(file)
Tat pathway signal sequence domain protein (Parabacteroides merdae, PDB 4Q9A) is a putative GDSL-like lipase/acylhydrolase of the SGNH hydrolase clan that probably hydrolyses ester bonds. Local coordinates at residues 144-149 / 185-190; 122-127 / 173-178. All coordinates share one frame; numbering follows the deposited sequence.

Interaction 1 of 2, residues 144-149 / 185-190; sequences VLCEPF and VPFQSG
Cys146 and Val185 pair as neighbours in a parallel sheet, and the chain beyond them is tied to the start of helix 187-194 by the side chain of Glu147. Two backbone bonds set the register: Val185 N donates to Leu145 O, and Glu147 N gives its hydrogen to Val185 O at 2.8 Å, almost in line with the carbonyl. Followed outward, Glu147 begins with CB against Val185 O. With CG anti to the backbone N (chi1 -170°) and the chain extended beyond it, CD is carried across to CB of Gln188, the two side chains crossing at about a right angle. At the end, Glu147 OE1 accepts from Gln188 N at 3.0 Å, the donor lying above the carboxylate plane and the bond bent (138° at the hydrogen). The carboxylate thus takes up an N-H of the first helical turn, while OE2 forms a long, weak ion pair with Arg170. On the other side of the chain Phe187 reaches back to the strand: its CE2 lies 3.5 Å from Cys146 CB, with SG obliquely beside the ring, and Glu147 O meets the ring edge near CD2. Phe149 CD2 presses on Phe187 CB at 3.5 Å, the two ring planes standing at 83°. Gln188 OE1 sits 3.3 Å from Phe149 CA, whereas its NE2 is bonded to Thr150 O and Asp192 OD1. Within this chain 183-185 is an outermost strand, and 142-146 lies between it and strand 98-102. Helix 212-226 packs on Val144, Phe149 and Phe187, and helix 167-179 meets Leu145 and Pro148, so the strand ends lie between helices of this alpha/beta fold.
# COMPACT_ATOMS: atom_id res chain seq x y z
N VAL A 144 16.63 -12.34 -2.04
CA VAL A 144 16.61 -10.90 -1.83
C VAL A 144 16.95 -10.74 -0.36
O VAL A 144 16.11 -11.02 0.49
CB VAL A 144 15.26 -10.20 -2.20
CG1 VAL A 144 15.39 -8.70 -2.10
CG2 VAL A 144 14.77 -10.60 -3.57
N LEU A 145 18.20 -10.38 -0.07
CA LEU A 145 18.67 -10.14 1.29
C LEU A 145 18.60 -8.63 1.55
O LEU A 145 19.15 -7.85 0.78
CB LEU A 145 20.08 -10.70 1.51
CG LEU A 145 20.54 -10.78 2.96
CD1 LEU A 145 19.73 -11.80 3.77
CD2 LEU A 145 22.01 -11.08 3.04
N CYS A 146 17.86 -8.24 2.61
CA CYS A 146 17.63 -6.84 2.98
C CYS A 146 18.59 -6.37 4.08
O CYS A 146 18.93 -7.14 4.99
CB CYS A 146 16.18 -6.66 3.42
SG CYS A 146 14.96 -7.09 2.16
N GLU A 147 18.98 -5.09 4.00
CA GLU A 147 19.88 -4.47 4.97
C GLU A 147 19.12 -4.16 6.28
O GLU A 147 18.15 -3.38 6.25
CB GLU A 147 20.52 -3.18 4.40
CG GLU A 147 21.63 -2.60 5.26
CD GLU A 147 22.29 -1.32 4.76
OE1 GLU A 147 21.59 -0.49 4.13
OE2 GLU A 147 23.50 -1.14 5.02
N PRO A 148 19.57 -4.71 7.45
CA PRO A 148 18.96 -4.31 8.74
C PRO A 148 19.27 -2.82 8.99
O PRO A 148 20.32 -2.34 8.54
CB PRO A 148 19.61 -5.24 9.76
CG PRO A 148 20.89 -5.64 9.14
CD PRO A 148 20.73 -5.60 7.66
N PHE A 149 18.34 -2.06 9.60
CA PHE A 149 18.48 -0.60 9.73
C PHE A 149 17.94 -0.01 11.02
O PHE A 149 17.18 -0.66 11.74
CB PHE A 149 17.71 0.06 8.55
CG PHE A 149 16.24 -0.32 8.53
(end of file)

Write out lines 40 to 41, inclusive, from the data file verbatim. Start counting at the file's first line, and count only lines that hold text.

CG PRO A 148 20.89 -5.64 9.14
CD PRO A 148 20.73 -5.60 7.66